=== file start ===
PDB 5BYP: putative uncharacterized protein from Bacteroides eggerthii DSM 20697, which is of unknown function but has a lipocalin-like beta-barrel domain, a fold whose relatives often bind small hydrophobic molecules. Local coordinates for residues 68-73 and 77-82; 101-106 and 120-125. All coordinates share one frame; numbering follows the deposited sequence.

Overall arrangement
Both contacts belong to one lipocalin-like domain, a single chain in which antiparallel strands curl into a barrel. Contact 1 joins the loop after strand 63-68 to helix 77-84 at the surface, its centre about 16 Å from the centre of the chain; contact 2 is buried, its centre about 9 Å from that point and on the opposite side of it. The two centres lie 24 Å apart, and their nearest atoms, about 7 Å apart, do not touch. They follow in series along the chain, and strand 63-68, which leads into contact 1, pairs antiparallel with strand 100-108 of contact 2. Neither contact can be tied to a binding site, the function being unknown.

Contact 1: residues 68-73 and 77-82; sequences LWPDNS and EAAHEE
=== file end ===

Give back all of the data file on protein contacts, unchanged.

PDB 5BYP: putative uncharacterized protein from Bacteroides eggerthii DSM 20697, which is of unknown function but has a lipocalin-like beta-barrel domain, a fold whose relatives often bind small hydrophobic molecules. Local coordinates for residues 68-73 and 77-82; 101-106 and 120-125. All coordinates share one frame; numbering follows the deposited sequence.

Overall arrangement
Both contacts belong to one lipocalin-like domain, a single chain in which antiparallel strands curl into a barrel. Contact 1 joins the loop after strand 63-68 to helix 77-84 at the surface, its centre about 16 Å from the centre of the chain; contact 2 is buried, its centre about 9 Å from that point and on the opposite side of it. The two centres lie 24 Å apart, and their nearest atoms, about 7 Å apart, do not touch. They follow in series along the chain, and strand 63-68, which leads into contact 1, pairs antiparallel with strand 100-108 of contact 2. Neither contact can be tied to a binding site, the function being unknown.

Contact 1: residues 68-73 and 77-82; sequences LWPDNS and EAAHEE